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Regulatory Affairs: Lessons on Addressing Risk of Judicial Review Challenges in the Context of Regulatory Applications


Welcome back to our Regulatory Affairs series, developed to provide timely updates on hot topics across the vast world of regulatory law; strategic insights on regulatory fundamentals; and a look at environmental and Aboriginal law topics, which frequently intersect with regulatory matters. As always, we are here to help.

Project proponents in the natural resource and energy sectors remain vulnerable to judicial review based on their need for regulatory approval and frequent triggering of the Crown’s duty to consult. Where the Crown has failed to fulfil its consultation obligations, applications for judicial review have the potential to halt a project for years. To protect against this, proponents and decision-makers must work to ensure that there has been meaningful consultation with any Indigenous peoples that may have their Aboriginal or treaty rights infringed by a project.

When and How does Judicial Review Apply?

The term ‘judicial review’ refers to a process by which decisions of administrative bodies are reviewed by Canadian courts to ensure the exercise of executive power is being done in a manner consistent with the rule of law. In particular, courts have the authority to review decisions made by administrative bodies to ensure the decision was arrived at through a fair process, and that the decision itself was reasonable and legal.

An application for judicial review may only be brought to challenge decisions of entities with state-delegated decision-making power.1 Regardless of whether the decision has a public dimension, judicial review is not available for the decisions of private organizations or voluntary associations.2

Decisions can be challenged on judicial review (1) for a lack of procedural fairness or (2) based on a substantive challenge to the decision itself.

  1. Decisions challenged for a lack of procedural fairness will be judged based on a correctness standard, and the level of procedural fairness necessary will be determined based on the context and informed by several factors, including the nature of the decision, the nature of the statutory scheme, the importance of the decision to the individuals affected, the legitimate expectations of the party affected, and the nature of deference accorded to the decision-making body.3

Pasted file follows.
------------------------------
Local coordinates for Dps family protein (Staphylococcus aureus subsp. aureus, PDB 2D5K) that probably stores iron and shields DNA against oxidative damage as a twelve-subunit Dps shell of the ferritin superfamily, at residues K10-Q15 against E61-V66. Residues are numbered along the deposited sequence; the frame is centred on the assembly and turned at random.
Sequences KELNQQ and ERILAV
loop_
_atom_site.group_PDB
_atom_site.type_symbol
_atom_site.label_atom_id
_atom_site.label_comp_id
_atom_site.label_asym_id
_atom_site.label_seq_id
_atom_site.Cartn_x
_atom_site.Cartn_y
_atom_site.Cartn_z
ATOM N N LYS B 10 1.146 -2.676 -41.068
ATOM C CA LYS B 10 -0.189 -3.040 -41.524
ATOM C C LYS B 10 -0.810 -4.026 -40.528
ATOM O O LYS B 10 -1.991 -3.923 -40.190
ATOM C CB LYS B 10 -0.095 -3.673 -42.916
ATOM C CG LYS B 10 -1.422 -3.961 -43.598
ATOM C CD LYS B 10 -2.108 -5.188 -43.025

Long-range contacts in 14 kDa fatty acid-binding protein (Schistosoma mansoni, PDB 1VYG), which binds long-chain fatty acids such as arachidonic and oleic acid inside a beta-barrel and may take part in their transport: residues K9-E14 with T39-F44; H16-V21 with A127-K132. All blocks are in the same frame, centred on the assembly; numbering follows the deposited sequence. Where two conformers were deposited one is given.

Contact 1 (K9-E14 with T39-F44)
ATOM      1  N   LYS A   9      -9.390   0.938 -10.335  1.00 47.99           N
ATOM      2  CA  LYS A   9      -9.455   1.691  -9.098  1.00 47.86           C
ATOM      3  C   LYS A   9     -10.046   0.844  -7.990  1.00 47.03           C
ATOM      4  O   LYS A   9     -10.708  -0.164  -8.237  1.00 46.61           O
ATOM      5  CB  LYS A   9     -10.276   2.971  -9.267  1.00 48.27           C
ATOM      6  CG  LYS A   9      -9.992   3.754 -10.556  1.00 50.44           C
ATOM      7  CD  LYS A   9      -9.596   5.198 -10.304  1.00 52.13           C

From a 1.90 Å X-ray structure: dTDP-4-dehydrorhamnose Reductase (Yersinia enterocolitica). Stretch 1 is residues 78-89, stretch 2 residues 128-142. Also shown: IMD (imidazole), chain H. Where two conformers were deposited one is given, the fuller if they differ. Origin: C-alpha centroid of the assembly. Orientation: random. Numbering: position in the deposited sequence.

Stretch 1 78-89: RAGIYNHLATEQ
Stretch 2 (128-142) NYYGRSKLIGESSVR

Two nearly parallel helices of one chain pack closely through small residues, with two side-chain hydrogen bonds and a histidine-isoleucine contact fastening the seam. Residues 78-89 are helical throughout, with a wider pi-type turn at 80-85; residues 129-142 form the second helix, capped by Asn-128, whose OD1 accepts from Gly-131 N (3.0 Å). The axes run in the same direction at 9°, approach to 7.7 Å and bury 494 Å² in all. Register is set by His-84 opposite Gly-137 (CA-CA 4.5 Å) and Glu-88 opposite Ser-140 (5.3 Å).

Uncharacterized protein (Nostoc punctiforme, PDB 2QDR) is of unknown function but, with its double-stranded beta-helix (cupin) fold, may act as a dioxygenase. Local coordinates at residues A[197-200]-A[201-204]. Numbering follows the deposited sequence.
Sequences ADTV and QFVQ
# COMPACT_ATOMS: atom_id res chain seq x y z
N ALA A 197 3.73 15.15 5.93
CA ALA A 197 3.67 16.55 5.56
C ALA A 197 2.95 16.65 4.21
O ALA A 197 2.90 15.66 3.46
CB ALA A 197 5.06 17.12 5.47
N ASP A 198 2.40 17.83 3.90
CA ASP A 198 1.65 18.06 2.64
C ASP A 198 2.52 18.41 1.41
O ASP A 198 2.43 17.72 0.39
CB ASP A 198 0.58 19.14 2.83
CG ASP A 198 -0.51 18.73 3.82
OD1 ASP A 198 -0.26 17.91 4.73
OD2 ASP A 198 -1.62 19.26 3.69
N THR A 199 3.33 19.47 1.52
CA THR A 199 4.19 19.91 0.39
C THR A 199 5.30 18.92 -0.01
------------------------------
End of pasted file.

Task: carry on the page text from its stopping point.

2. In contrast, a court considering a challenge of a decision based on substantive grounds will look to whether the decision was reasonable, deferring to the decision-maker in most circumstances. A decision will only be overturned on substantive review where there is a lack of an internally coherent reasoning process or if the decision is untenable in light of the relevant facts and law.4

Judicial Review and the Duty to Consult

Administrative decisions relating to projects in the natural resource and energy sectors are often challenged for judicial review based on an alleged failure of the Crown to fulfil its duty to consult. This is a substantive challenge considered on a reasonableness standard. Where such an application is brought, the court will look to whether the consultation process was sufficient to meet the Crown’s consultation obligations and whether those obligations were actually met.5

In approving or making another decision related to a project, a key consideration is often whether the Crown successfully discharged its duty to consult. This duty is triggered where the Crown becomes aware, or ought to be aware, that its contemplated conduct may infringe upon Aboriginal or treaty rights.6

What the duty to consult requires is contextual and will depend on the nature of the Aboriginal or treaty rights in question and the risk that the project may pose to those rights.7 At a minimum, consultation will require a discussion with potentially impacted Indigenous peoples of the proposed conduct. However, most cases will require more than “mere consultation” and may even require some form of consent from the Indigenous peoples affected.